-scope

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Also found in: Medical.

-scope

suff.
An instrument for viewing or observing: bronchoscope.

[New Latin -scopium, from Greek -skopion, from skopein, to see; see spek- in Indo-European roots.]
American Heritage® Dictionary of the English Language, Fifth Edition. Copyright © 2016 by Houghton Mifflin Harcourt Publishing Company. Published by Houghton Mifflin Harcourt Publishing Company. All rights reserved.

-scope

n combining form
indicating an instrument for observing, viewing, or detecting: microscope; stethoscope.
[from New Latin -scopium, from Greek -skopion, from skopein to look at]
-scopic adj combining form
Collins English Dictionary – Complete and Unabridged, 12th Edition 2014 © HarperCollins Publishers 1991, 1994, 1998, 2000, 2003, 2006, 2007, 2009, 2011, 2014

scope

(skoʊp)

n., v. scoped, scop•ing. n.
1. extent or range of view, outlook, application, operation, effectiveness, etc.: an investigation of wide scope.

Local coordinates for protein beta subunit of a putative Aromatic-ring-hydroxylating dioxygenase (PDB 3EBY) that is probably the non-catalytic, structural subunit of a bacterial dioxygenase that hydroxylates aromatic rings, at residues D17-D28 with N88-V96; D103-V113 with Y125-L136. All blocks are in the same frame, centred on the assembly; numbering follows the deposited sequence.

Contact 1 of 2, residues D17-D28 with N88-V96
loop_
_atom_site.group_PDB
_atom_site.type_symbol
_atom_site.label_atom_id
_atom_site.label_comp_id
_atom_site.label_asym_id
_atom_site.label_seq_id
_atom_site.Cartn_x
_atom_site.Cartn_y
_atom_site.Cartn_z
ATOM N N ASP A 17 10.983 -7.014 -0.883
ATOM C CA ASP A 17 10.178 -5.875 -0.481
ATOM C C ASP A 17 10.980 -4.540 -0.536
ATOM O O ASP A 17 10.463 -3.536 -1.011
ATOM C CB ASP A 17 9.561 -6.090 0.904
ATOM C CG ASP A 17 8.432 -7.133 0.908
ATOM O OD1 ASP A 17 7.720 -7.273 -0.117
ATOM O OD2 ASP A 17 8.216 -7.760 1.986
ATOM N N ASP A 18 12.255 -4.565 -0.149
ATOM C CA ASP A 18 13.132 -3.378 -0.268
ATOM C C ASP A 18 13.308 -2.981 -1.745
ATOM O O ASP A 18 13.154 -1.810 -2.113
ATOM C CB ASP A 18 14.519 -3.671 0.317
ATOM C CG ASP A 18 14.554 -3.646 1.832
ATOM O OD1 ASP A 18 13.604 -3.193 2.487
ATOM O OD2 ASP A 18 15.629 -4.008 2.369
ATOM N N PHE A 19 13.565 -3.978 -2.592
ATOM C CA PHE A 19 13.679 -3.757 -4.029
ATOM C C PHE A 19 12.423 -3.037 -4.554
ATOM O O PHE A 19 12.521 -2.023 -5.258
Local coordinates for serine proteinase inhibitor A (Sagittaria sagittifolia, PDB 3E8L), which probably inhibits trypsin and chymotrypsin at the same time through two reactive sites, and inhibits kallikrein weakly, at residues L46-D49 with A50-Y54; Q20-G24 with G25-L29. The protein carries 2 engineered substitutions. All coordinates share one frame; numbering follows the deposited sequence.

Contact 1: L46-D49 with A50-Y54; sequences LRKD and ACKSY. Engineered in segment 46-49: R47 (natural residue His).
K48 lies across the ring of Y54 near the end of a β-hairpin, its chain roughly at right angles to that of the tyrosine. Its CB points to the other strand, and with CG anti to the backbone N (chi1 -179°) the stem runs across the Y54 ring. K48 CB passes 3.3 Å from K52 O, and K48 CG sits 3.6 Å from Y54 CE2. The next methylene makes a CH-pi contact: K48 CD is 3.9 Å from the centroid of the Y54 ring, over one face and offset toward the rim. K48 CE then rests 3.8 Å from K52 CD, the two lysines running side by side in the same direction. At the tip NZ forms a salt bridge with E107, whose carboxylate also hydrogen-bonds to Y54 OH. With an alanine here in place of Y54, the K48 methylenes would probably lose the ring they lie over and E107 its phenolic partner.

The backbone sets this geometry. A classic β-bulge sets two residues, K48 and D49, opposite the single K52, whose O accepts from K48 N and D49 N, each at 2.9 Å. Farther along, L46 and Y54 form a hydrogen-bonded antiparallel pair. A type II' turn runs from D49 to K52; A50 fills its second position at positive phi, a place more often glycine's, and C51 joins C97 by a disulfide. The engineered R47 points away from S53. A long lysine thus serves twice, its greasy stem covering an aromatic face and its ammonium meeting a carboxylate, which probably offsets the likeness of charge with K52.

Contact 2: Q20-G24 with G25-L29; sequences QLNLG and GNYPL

2. opportunity or freedom for movement or activity: to give one's fancy full scope.
3. extent in space; a tract or area.
4. length: a scope of cable.
5. (used as a short form of microscope, periscope, radarscope, etc.)
6. Ling., Logic. the range of words or elements of an expression over which a modifier or operator has control: In “old men and women,” “old” may either take “men and women” or just “men” in its scope.
7. aim or purpose.
v.t.
8. Slang. to look at or over; examine (often fol. by out).
[1525–35; < Italian scopo < Greek skopós aim, mark to shoot at; compare -scope]

-scope

a combining form meaning “instrument for viewing”: telescope.
[< New Latin -scopium < Greek -skopion, -skopeion, derivative of skopeîn to look at (akin to sképtesthai to look, view carefully; compare skeptic)]
Random House Kernerman Webster's College Dictionary, © 2010 K Dictionaries Ltd. Copyright 2005, 1997, 1991 by Random House, Inc. All rights reserved.